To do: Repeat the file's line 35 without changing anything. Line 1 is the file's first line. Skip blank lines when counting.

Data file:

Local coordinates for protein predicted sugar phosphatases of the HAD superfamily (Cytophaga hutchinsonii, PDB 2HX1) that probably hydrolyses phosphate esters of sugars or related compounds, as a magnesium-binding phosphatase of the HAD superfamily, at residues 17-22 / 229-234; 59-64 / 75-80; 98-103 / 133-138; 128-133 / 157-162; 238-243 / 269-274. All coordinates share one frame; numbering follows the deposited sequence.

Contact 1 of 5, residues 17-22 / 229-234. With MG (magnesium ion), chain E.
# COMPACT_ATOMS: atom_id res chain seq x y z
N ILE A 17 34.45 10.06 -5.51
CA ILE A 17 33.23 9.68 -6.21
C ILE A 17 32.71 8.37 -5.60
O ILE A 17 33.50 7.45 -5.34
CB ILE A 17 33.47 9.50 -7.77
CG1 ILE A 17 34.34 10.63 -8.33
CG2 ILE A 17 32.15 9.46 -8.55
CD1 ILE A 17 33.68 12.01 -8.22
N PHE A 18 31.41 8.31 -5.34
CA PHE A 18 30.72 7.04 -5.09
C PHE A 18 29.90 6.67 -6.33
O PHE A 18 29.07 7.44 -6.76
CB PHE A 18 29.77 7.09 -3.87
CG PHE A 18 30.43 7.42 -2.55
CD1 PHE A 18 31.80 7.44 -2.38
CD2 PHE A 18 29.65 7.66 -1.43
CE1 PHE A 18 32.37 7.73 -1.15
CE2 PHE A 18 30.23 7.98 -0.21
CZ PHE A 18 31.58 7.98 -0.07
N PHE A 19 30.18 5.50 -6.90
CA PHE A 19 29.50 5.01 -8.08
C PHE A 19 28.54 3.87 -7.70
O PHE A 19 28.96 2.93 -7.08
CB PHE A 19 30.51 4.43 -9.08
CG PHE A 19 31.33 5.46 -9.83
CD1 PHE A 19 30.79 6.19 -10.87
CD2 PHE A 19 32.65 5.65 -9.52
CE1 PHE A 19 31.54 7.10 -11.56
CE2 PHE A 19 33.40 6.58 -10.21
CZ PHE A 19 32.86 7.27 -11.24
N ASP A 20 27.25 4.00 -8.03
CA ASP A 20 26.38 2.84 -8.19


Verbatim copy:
CA ASP A 20 26.38 2.84 -8.19